A typical trial in the Magimundi is adversarial meaning two parties are each trying to convince the presiding Justice that their view and interpretation of the facts and edicts are correct in accordance to Provincial and Magimundi law. The Magimundi doesn’t differentiate between civil and criminal law the way mundane society does. The only difference is who the parties are.

If the party initiating the trial is a Marshal or a Justice, then it’s essentially a criminal case. Sometimes (but not always) a party may be represented by an Advocate or Counselor. An Advocate appears in place of the person at trial and makes arguments on their behalf. A Counselor can’t argue on someone’s behalf but can give them advice in how to argue their case. Counselors are generally less expensive and may even be provided by the Magimundi in many cases.


Across the Magimundi, the particular procedure may vary from Province to Province (or even from Justice to Justice), but in general a trial typically proceeds as follows:

There are two parties to a case:

The person or people who have a claim they intend to prove to the Justice.
The person who is being accused of violating an edict.

These correspond to the mundane ideas of a plaintiff/prosecutor and defendant. There might also be a counter claim as well (meaning the Accused is arguing that the Claimant also violated an edict). The case is generally held before a single Justice. In some special cases a panel of three or even five justices (typically high-profile cases that touch on multiple edicts) in some special cases an Arch Justice will preside. In the most important cases, all five Arch Justices will rule on a case.

The Claimant sets forth their argument for why the Justice should agree with them that the actions of the Accused violated an edict and which edict(s) they supposedly violated. This argument might take many different forms, typically depending on which Justice the matter is before. Some Justices are known to be swayed by overwhelming factual evidence, appeals to rationality, appeals to the greater good, appeals to empathy, or even appeals to consistency with past decisions. As such, referring to past cases are just one of many ways to argue your case in Magimundi courts (unlike mundane courts where it is the primary way to argue a case).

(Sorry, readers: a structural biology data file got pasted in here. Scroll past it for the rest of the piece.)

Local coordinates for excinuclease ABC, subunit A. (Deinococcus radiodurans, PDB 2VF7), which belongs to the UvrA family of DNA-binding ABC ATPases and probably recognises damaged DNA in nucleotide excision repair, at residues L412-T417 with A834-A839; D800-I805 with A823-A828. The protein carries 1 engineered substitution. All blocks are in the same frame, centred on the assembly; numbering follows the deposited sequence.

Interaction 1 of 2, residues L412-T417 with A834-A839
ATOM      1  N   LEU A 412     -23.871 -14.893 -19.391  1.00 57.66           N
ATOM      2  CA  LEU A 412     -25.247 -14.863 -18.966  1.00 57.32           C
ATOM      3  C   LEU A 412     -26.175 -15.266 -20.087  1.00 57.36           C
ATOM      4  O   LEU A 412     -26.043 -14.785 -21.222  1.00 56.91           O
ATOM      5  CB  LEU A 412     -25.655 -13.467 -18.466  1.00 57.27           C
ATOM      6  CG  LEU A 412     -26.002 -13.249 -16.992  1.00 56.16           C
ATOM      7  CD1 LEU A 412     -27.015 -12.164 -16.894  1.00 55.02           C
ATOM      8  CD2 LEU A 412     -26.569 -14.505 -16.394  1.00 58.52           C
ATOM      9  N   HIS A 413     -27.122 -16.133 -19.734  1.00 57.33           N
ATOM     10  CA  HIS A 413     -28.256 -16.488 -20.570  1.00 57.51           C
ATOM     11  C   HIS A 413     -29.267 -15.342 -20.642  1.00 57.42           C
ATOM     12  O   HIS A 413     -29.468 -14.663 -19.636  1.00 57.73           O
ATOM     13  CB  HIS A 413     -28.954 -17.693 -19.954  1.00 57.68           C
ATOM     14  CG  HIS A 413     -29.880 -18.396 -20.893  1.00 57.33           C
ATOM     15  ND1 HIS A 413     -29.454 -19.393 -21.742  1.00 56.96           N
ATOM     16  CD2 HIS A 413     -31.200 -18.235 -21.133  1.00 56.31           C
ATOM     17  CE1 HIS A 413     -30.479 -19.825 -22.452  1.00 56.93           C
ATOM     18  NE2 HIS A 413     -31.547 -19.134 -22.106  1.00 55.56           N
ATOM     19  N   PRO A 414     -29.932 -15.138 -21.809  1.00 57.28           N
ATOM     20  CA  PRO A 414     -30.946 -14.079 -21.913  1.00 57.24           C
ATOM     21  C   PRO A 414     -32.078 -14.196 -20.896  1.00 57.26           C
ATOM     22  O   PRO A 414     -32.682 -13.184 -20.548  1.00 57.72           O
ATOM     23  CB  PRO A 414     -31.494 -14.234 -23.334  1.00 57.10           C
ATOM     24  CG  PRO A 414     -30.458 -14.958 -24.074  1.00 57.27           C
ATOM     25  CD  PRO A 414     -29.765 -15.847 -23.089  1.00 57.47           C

Depending on the trial, a Claimant could have five minutes or many weeks to make their case. A typical criminal trial is a week-long affair, where the Claimant has two days to present evidence and argument.

Once the Claimant has used their allotted time, the Accused gets to make their case for why they didn’t violate an edict. Usually this takes the form of questioning the reliability of the evidence presented, making counter-arguments about the nature of the edict (again using rationality, empathy, case law), or in some cases by arguing that the Claimant has also violated an edict in which case the case should be thrown out.

Once both parties have pleaded their cases, the Justice (or panel of Justices) will issue a decision. Often, this will be a ruling from the bench. Occasionally, in more complex cases, the decision will come days or weeks later in the form of an edict.

Finality of Sentencing

Typically once a decision is handed down it is final. Very rarely (typically in response to public outcry or another Justice, or Arch Justice taking a particular interest in a case) an appeal will be granted. This usually takes the form of another trial before a different Justice or group of Justices. In general one Justice can be overturned by either three Justices, or an Arch Justice. An Arch Justice can be overturned only by a panel of all five Arch Justices. In the Magimundi an appeal is a complete rehearing of all issues in a case (not a limited set as is typical in mundane courts).

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